At the micro-level, gender norms are ensured through the family unit. There is a strong orientation in Pakistan towards family life and family values and what holds this unit together is that men and women each agree to fulfill their mutually exclusive yet complementary gender roles within the household [16]. The ideal Pakistani family is a joint family with a male-headed household, his wife, their grown sons with their wives and a large brood of children, all living together in peace. The desired number of children is four [17,18], with at least 2 sons [18].

In Pakistan, family formation is patrilineal [19]. Families are formed through, most often, endogamous marriages of first or second cousins [20]. A new bride takes up virilocal residence in her new marital family’s home and, while she may not find it to be an unfamiliar place, she will occupy a structurally weak position in this new home. It is here that the feminine ideal is played out through the new bride’s subordination and absolute dependence [18]. Not only is she subordinate to the men in the family but also to the other senior women of her marital family, mostly the mother-in-law [21,22].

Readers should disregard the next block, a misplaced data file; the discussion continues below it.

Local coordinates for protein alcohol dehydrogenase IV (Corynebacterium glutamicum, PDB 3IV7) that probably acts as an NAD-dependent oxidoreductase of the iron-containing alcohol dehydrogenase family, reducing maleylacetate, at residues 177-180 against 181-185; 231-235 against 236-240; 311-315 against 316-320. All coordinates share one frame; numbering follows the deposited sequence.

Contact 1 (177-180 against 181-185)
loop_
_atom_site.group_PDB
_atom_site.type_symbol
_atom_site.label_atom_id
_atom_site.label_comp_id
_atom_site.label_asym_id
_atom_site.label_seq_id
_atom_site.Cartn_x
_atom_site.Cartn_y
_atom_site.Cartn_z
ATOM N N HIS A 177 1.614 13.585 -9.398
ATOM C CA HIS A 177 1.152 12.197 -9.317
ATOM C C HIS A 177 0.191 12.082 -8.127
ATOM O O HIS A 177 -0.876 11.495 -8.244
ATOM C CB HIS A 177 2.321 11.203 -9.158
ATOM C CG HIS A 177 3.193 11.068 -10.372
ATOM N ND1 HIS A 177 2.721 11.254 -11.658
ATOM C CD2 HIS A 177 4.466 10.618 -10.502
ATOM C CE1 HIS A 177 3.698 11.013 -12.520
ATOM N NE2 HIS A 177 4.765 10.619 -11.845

A critical milestone in a woman’s life after marriage is motherhood. Women are expected to produce at least one son to carry on the patriline. Motherhood, preferably within the first year after marriage, is considered essential to prove a woman’s fecundity, give the family an heir and to secure her position within the marital home and within society [23,24]. Women who bear sons can ultimately, over time, ascend higher up the family hierarchy and may eventually acquire even greater decision-making power than younger men in the family [11].